Thursday, May 07, 2009

Why the banks *held* toxic securities

John Gapper of the FT is proving himself to be eponymous (or rather the reverse -- whatever you call someone who's named for what he does). As the financial crisis has enfolded, he's emerged as a master at pinpointing the gaps in regulatory regimes that the banks have exploited.

Today he provides a primer in how the banks evaded capital requirements, why they loaded up on mortgage-backed securities, and how they rendered the 1988 Basel Accord (Basel I), which set capital adequacy standards for global banks, obsolete. Basel I, he recounts, set the minimum ratio of capital to assets at a conservative 8%, "but some investment banks entered this downturn with capital-to-asset ratios of 30 times or more." How did they pull that off? Gapper:

On assets, Basel introduced the notion of risk weighting, which essentially meant that some kinds of loans – for example, highly rated corporate bonds and, yes, residential mortgages – were considered less risky than others, so less capital needed to be held against them.

It was not a bad idea in principle but it set off two decades of financial engineering by banks to classify as many of their assets as possible as low-risk weighted in order to swell their balance sheets and so make a higher return on capital.

One of the puzzles of the financial crisis is why banks were caught with huge amounts of securitised mortgage debt when the point of securitisation – turning assets into securities – is to be able to sell loans.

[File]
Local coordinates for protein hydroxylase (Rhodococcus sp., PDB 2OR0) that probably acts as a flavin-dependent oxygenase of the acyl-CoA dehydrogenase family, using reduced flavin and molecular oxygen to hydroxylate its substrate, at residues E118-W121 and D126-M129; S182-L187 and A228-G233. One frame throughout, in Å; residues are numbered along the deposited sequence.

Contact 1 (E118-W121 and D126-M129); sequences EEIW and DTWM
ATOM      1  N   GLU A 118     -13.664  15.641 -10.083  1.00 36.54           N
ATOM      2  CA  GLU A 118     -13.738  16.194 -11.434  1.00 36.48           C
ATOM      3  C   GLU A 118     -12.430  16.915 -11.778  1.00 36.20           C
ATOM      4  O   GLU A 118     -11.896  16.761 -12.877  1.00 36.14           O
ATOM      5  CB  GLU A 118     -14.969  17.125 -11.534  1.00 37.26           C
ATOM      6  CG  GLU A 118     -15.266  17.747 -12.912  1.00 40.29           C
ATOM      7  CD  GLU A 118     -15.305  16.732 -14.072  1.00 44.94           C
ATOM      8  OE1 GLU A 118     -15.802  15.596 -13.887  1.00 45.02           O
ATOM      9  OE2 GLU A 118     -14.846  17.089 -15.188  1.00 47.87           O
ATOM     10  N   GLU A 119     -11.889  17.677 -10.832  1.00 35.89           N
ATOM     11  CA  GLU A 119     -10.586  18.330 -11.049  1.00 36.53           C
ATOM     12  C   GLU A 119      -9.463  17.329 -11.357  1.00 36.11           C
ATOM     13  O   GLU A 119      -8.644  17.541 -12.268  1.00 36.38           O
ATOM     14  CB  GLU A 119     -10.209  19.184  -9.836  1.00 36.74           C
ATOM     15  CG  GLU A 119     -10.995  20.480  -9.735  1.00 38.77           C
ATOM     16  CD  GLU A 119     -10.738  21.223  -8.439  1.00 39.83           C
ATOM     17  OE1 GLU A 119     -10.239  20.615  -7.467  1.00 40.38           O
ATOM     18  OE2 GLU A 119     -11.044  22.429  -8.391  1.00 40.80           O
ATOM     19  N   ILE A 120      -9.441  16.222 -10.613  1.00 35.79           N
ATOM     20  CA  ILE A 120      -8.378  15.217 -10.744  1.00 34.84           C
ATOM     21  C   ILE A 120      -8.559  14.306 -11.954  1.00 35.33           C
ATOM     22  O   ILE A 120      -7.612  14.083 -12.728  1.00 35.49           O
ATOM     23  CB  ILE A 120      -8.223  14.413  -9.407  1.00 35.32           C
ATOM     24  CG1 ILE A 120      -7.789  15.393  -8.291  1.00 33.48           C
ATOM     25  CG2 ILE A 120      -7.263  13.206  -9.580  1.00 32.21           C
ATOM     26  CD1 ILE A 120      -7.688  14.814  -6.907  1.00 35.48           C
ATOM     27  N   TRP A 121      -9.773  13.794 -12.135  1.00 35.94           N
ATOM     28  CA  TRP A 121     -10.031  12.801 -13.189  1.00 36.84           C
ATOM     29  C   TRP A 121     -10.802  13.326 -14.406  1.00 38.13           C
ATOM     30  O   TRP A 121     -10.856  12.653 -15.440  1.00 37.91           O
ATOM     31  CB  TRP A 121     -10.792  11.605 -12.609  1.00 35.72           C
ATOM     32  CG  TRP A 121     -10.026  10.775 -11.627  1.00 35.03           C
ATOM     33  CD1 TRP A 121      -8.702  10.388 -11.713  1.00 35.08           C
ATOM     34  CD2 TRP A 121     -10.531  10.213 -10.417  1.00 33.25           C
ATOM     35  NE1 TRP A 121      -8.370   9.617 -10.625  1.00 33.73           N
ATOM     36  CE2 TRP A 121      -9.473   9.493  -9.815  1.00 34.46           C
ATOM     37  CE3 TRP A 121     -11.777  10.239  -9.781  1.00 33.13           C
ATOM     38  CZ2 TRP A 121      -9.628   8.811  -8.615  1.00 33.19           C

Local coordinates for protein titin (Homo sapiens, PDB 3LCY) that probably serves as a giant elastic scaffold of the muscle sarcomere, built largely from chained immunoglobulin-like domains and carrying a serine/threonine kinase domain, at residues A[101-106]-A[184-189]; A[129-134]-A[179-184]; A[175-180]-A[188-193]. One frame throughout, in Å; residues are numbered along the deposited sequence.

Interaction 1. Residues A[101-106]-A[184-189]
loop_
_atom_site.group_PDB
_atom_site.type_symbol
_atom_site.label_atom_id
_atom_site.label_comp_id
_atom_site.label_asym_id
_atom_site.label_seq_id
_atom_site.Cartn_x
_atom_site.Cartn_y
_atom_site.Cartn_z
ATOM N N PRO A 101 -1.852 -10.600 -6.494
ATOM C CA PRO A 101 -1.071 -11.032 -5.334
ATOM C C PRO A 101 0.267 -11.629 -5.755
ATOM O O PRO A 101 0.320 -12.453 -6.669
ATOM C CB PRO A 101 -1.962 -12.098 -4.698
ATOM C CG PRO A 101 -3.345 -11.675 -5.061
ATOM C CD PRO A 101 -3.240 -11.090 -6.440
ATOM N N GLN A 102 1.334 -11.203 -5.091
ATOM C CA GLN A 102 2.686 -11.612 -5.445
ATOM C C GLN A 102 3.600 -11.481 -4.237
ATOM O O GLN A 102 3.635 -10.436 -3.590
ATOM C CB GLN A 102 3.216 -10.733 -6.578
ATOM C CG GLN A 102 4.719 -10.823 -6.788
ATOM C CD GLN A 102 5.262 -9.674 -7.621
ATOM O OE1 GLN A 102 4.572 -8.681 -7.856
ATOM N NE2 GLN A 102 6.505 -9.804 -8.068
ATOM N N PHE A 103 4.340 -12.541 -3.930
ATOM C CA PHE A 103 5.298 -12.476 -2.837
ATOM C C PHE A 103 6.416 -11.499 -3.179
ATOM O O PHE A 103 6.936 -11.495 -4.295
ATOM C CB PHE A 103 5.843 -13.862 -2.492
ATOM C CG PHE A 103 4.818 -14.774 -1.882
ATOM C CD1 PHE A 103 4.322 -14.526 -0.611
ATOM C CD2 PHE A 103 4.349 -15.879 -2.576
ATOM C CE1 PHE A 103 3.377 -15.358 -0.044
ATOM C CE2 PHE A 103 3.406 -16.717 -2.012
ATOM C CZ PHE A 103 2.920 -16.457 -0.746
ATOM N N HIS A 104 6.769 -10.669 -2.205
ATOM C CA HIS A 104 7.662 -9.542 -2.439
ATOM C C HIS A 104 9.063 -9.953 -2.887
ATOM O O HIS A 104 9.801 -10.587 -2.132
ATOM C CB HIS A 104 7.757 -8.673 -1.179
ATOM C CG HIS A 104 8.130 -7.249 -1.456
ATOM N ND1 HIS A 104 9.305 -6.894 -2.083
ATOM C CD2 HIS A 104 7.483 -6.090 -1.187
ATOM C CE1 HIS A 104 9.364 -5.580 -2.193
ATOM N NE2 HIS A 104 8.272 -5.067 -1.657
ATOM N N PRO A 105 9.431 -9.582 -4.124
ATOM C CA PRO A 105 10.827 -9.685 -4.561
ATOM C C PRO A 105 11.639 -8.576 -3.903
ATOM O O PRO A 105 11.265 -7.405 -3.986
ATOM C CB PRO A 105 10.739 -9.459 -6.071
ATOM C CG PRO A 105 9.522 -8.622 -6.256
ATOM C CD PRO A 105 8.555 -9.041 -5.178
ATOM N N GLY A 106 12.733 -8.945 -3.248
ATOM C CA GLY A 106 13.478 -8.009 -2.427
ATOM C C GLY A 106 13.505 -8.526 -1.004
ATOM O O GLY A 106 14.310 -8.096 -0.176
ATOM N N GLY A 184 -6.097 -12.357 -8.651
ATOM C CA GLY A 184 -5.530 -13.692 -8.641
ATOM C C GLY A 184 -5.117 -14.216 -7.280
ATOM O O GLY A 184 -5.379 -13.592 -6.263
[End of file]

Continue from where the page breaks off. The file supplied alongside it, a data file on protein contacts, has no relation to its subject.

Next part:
Viewed through the Basel lens, however, the hoarding of securities made sense. By transforming 50 per cent risk-weighted mortgage loans into triple A securities, and with the help of rating agencies, banks reduced the amount of capital that they needed to hold against these assets.

That explains why the banks were not just packaging and selling toxic mortgage-backed securities for luscious fees, but holding these securities. And that was only step one in the metastasizing of leverage enabled by illusory risk management. Gapper again:

A bit of insurance wizardry took the regulatory arbitrage further. Banks could cut their capital charge to near zero by laying off the credit risk of mortgage securities to AIG through credit default swaps. Hey presto, billions of dollars of assets absorbing virtually no capital!

As the debt securities were illusory wealth, the CDS's proved to be illusory insurance. That's because they were not regulated as insurance -- CDS issuers were not under the jurisdiction of state insurance regulators, and so were not required to hold reserves to pay "claims," as payouts on credit defaults would be called if CDS's were true insurance. Quite a double-reverse the banks pulled off to get themselves past regulators and downfield into leverageland.

It has often been observed that as surely as bacteria adapt to antibiotics, human beings and the institutions they create will find the gaps in regulatory regimes. That's no reason to despair of regulation, though, any more than we abandon antibiotics. Regulatory reform must be ongoing as conditions change. And the best defense against corrupted regulatory reform is effective lobbying reform. Which in turn generates its own cycle of creative evasions. This cycle itself cannot be evaded.

No comments:

Post a Comment